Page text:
Lou & Lee’s beautiful garden, complete with Hammock!

After doing a bit of research, I landed on a house/pet sitting site called Trusted House Sitters and only have wonderful things to say about the service. Whether you’re looking for a house/pet sitter, or want to be one, the cost is the same at $119 per year (or you can pay monthly). If you’re interested in signing up, you can use my referral code at that link for 20% off, which, full-disclosure, gets me two free months!

After my boyfriend and I spent our first few nights together enjoying the London sights, we headed north to the countryside around Telford, England. We spent 10 lovely days house/pet sitting for a young black lab named Bones who is utterly obsessed with playing fetch, but one of the sweetest and most loving pups I’ve had the fortune of playing with.

Bones and her bunny, all tuckered out after her morning walk & fetch session.

Every day, she woke us up for her morning walk to a large green park where we let her off leash to play fetch for awhile. This same routine happened in the late afternoon before dinner time, which gave us all a nice three-mile daily walk. Apparently, we were there during a heat wave as it hadn’t been that hot on the English countryside in June (high 70s/low 80s) in over 20 years! Bones certainly felt the heat and often tried to escape our fetch time to jump in the nearby lake. She was successful at least a few times until we caught on to her scheme.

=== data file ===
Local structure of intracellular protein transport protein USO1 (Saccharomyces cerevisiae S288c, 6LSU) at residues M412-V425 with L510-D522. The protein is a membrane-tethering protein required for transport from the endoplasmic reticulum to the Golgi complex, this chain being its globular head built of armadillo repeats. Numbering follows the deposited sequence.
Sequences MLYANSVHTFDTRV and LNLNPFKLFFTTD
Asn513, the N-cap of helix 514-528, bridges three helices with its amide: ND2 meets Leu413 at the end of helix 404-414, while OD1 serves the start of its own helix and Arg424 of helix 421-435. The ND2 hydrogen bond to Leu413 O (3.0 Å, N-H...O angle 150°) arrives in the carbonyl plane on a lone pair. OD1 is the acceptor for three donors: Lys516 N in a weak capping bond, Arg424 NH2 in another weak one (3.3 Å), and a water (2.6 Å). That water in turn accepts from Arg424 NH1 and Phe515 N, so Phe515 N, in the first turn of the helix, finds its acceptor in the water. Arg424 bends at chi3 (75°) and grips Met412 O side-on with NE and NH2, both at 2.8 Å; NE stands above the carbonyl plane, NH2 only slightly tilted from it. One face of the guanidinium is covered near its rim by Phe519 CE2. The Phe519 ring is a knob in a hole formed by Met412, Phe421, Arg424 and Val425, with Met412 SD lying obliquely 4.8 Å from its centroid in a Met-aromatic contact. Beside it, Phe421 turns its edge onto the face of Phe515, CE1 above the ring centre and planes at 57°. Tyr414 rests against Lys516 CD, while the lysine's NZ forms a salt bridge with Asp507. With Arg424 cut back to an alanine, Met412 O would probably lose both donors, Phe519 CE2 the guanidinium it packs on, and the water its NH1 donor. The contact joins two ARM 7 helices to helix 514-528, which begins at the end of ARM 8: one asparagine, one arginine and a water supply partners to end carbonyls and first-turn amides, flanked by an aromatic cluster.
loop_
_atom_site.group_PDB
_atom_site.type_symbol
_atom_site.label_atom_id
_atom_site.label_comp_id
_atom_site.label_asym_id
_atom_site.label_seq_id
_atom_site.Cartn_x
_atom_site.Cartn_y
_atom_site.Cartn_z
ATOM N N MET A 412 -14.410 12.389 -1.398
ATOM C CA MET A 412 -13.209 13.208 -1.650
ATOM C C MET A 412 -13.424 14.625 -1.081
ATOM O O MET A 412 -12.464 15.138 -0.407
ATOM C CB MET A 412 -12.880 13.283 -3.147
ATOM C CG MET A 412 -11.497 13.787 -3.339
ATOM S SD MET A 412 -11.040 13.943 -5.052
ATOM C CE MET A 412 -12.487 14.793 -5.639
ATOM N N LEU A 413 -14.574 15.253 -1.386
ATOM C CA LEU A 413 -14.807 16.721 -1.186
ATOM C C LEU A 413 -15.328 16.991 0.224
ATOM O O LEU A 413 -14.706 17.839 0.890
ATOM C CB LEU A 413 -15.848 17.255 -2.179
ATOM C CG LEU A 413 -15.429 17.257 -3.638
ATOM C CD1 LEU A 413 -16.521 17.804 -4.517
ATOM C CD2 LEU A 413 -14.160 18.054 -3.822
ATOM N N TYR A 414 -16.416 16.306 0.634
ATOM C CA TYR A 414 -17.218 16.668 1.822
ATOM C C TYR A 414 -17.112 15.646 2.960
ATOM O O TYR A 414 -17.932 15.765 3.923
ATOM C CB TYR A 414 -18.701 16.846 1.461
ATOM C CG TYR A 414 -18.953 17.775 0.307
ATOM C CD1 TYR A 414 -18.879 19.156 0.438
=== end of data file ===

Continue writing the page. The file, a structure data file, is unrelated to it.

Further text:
Bones’ parents, Lou and Lee, were so much fun as well. They invited us up a night early so we could do the afternoon routine with Bones, grab a pint, and get to know one another. We also stayed an extra night upon their return and spent the evening cooking, drinking wine and watching some of their favorite British shows.

The Ironbridge in Telford, first of it’s kind

We have another house/pet sit lined up at the end of the month in Edinburgh, Scotland for a 10-year-old lab/collie mix named Ralph. After Skyping with Ralph’s mom Rosie, she agreed that we would be a good fit and also invited us up a night early, and to stay a few days after their return if we’re so inclined. We are excited to go to Scotland and spend another week playing with a cool dog!

The key is finding the right match, and I honestly don’t know how it works on the other end. Obviously, I think we are good, dog-loving people who are very respectful of people’s homes and taking care of their pups, but often times I see these house/pet owners getting upwards of 30 applicants to choose from! Of course, that is more often in larger cities, but still.